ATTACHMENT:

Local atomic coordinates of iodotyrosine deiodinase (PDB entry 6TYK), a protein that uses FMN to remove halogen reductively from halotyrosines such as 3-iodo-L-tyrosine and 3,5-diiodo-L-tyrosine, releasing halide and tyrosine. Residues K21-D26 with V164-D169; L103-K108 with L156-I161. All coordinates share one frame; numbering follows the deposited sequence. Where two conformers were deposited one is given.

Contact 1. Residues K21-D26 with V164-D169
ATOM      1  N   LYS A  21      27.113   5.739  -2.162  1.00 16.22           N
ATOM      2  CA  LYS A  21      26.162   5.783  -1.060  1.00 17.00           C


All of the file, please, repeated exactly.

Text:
Local atomic coordinates of iodotyrosine deiodinase (PDB entry 6TYK), a protein that uses FMN to remove halogen reductively from halotyrosines such as 3-iodo-L-tyrosine and 3,5-diiodo-L-tyrosine, releasing halide and tyrosine. Residues K21-D26 with V164-D169; L103-K108 with L156-I161. All coordinates share one frame; numbering follows the deposited sequence. Where two conformers were deposited one is given.

Contact 1. Residues K21-D26 with V164-D169
ATOM      1  N   LYS A  21      27.113   5.739  -2.162  1.00 16.22           N
ATOM      2  CA  LYS A  21      26.162   5.783  -1.060  1.00 17.00           C